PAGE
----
The process is completely transparent to the user. They login, and they see what they should (and not what they shouldn’t!). When a user clicks on a tab, a script is fired, and the user is directed to the proper tab panel on the Actual tab control object. Since the Tab bar is also a fully functioning tab control…it operates exactly as a user would expect…it goes to the panel that is clicked on. For instance, if a user clicks on Tab6 in the above example, the tab bar will show Tab6 as the active tab, and behind the scenes, the script will have advanced the actual tab control to Tab6. Panels can be added as needed, as can new tab bars for new privilege sets. Copy a tab bar, paste it, modify the hide condition and the tabs that are shown, modify the script, and you’ve got a new set of panels for your new privilege set.

Simple, effective, fully modifiable. You can have as many tab bars as you need, and they can all be modified as needed, too.


Why be careful? Layout fields that are hidden in Form or List views are NOT hidden in Table view. Make sure to disable Table view as a view option.

Why be aware? Even though something might be hidden from a user’s eyes, the objects are NOT hidden from scripts. You can script behaviors which access hidden tabs or the fields which users are not allowed to see. If a user action requires something to be done on a hidden panel…you can script it.

Why the web viewer?

The web viewer is simply an empty web viewer. When it is hidden, or if it is not added, then users can “click through” a tab bar to the tab panels below it. If Tab1 of the top tab bar is positioned over Tab1, 2, and 3 of the bottom actual tab panel, then a user could end up on a tab they were not supposed to see. The empty web viewer prevents that.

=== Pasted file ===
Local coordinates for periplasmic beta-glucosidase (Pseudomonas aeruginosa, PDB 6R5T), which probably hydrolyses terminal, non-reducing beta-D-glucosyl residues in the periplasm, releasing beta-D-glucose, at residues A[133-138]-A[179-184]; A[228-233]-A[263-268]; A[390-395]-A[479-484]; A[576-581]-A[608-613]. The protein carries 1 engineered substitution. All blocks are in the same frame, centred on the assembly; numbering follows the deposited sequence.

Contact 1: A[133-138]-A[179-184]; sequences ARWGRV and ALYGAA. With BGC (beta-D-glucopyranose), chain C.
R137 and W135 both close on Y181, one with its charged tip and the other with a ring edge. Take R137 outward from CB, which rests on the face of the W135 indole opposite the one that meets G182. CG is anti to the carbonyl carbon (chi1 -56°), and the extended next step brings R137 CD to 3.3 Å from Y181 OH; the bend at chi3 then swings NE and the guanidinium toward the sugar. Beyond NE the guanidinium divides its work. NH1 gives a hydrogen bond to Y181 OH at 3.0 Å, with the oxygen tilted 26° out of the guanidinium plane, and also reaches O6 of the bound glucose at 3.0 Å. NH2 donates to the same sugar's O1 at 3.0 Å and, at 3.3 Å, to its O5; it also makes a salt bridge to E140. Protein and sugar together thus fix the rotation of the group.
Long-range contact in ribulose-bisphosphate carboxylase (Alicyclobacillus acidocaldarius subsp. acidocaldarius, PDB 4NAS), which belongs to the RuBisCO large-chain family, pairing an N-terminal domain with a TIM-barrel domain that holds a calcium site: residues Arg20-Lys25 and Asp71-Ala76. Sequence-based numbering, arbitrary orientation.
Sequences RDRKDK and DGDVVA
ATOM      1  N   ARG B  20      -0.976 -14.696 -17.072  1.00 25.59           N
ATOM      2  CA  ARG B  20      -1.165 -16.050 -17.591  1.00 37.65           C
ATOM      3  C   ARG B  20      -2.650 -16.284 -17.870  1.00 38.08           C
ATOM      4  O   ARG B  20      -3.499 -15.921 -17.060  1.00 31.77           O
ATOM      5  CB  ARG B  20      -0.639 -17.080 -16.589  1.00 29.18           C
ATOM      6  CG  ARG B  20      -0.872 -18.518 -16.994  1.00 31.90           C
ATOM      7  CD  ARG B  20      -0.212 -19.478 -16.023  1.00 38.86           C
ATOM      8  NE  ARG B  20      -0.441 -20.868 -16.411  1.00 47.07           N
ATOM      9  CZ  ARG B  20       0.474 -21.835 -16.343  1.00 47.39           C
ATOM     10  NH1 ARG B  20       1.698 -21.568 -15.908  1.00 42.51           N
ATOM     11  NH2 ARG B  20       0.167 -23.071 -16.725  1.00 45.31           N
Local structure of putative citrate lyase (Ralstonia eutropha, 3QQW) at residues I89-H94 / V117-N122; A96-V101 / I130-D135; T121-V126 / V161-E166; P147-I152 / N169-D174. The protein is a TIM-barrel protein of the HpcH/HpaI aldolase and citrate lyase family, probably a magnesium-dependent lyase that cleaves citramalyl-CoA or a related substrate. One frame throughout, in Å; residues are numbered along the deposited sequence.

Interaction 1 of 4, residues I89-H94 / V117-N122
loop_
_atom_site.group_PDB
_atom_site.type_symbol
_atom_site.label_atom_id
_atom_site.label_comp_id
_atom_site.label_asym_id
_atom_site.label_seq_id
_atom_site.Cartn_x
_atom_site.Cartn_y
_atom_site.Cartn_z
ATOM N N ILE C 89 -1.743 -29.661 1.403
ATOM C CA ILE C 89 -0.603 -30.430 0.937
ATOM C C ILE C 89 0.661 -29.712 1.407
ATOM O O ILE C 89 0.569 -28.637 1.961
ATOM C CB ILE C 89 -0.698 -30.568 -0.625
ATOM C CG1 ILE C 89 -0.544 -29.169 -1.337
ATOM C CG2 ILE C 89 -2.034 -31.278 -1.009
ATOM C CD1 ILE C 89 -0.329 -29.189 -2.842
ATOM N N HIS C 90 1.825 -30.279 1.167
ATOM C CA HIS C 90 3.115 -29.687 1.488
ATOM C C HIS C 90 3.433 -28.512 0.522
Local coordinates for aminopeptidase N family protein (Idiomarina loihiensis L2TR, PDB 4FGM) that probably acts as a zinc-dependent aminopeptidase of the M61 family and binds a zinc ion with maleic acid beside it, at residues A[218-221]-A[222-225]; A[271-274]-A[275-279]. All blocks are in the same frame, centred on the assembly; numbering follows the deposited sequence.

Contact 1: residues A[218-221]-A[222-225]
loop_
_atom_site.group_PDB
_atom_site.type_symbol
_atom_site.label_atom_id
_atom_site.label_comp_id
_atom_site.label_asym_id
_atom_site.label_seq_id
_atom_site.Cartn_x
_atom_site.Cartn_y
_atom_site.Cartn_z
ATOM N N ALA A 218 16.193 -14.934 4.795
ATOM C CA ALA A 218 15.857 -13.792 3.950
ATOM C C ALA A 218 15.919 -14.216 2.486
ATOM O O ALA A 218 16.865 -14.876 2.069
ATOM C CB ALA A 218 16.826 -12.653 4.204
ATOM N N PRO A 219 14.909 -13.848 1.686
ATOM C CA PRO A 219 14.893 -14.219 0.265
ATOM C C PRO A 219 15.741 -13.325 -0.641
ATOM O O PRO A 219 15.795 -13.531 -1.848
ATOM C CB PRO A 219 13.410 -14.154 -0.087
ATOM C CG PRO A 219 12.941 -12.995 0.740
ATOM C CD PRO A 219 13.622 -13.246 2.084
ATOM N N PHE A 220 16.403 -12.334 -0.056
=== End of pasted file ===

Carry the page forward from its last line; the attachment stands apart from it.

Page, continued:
Show the components!

The process is this. Create your actual tab panel. Copy it, and paste it off to the side somewhere. Delete all of the fields from all of the panels. Shrink the height so that only the tab portion is showing. Delete tabs you don’t want to be shown on the tab bar. Create a web viewer, give it an empty URL, and uncheck all of the interaction boxes. Move the web viewer on top of the tab panel. Move the tab bar(s) on top of the web viewer and bring the tab bar(s) to the front. Add an “OnPanelSwitch” script trigger to each tab bar. The components will look like:


Select the tab bar(s), the web viewer, and the actual tab control, and align them to the top and to the left. Once the components are top left aligned…you’re ready to go. Editing is a bit of a pain…but this one layout provides a customized experience for each privilege set in your database.

What about the script???

Modify it as needed, but it’s basically just something that says…”Go here if this happens”.


You mentioned a data-driven model?

The Hide conditions in the privilege set model are set based on a global variable defined when the user logs in. The data-driven model works in much the same manner, but shows or hides tab bars based upon the value in a chosen field or fields. For example, you could show Cat-related tab panels for records identified as “Cat” in the field called “Pet Type”, or Dog-related panels for records identified as “Dog”.

Grab a copy of the file…